I have long believed that effective activism toward a better world is difficult if undertaken solely as a reaction to what we oppose. Without a positive vision, and the faith that it is achievable, we act in ways that may be ineffective, even harmful. It is well established that expectation creates outcome. To create the world we seek, we require an idea of what that looks like. Findings in the scientific literature [also here and here] and popular media [also here] bear this out: What we expect to happen is more likely to happen. Moreover, what we expect of others influences them to behave in ways that meet our expectations.
I’m not arguing that high expectations would lead the incoming leader to suddenly become rational or “presidential.” But we can still take a certain kind of positive approach. If, rather than simply reacting with disgust and dismissal, we are able to evaluate him with the astuteness of, say, a Vladimir Putin, we might discern ways to have a positive impact.
So, is there a plausible positive vision for the time ahead? I think there is.
During the 1960s, the nation suffered through the assassinations of President John F. Kennedy, candidate Robert Kennedy, Martin Luther King, Jr., Malcolm X, and others. Thousands of young men were drafted and sent to Vietnam, where many were killed or wounded in body or in spirit. Yet the sixties and the early 1970s also saw massive social progress. Civil rights, feminism, and environmentalism made huge strides. In a terrible time, visionary movements not only pushed back against the darkness; they brought forth new light.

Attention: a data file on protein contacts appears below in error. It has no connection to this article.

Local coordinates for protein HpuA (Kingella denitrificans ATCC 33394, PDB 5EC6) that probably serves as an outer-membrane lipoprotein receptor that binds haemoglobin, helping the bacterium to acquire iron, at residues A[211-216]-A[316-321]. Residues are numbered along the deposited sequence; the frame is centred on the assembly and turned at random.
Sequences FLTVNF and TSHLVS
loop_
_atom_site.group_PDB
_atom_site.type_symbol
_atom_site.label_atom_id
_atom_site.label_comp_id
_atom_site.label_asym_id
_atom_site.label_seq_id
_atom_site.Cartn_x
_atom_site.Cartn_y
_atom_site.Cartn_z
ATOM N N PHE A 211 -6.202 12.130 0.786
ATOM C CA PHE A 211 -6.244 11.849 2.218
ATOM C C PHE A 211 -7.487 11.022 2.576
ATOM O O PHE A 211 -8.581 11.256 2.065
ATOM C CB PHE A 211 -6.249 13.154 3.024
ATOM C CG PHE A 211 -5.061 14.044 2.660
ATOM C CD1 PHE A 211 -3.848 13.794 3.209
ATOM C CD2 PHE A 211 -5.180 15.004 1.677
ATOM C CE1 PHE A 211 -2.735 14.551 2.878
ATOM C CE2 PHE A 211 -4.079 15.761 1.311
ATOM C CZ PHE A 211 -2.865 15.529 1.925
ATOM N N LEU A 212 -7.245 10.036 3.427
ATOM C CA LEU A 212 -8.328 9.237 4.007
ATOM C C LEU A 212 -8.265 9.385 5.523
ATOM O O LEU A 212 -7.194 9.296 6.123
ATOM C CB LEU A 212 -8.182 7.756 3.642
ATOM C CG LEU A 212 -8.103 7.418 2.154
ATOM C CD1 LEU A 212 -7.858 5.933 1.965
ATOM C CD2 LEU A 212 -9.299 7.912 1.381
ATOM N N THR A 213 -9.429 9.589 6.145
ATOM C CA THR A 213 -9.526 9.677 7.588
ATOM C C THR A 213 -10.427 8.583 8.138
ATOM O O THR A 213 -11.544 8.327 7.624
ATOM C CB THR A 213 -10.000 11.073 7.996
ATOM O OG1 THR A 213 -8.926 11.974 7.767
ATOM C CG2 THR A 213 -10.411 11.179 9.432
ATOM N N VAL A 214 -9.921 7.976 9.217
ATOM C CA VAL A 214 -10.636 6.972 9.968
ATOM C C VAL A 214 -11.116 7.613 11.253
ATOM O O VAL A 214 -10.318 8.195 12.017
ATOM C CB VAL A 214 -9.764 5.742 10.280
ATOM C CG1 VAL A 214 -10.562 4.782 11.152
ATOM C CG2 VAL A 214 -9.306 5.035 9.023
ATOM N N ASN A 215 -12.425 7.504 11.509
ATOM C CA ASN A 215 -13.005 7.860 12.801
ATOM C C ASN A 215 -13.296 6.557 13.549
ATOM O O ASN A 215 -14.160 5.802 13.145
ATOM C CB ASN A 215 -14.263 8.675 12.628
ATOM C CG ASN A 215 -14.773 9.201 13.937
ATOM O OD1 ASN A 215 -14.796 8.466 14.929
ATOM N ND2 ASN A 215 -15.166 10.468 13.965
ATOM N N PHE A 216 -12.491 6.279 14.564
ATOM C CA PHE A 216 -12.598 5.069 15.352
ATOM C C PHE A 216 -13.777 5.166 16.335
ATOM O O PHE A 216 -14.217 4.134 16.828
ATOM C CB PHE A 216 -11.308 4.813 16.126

The silver lining I see in the very, very dark cloud we face is the possibility that the coming period will bring forth a level of progressive activism the likes of which we’ve never seen — one that moves our society far forward, leaving the current backlash in the dustbin of history. This won’t happen without huge setbacks and great pain; but if we keep our eyes on the prize, I think we can get there.
Here are some reasons I have hope:
- The new administration comes in with an incredibly weak “mandate” — losing the popular vote by nearly three million, with polls showing 51% disapproval of the presidential transition (versus 12% disapproval of Obama’s transition eight years ago). Many Republican leaders are already publicly expressing dismay about the guy in charge. (In response to a series of tweets slamming civil-rights icon Rep. John Lewis, one Republican Member of Congress tweeted at the president-elect, “Dude, just stop.”) The new administration is assembling a largely incompetent team (with not much government experience [more info here] and little education) who stand a good chance of being rather ineffectual.
- People are ready for action in a way that I’ve never seen. Folks around me are eager to jump at the chance of doing something. I’m hearing people talk of retiring from their careers to focus on social activism. Communities of all sorts are gearing up for action. And the frantic, factually challenged, strategically unsophisticated chain-mail and chain-post “urgent alerts” are starting to give way to well-thought-out resistance. →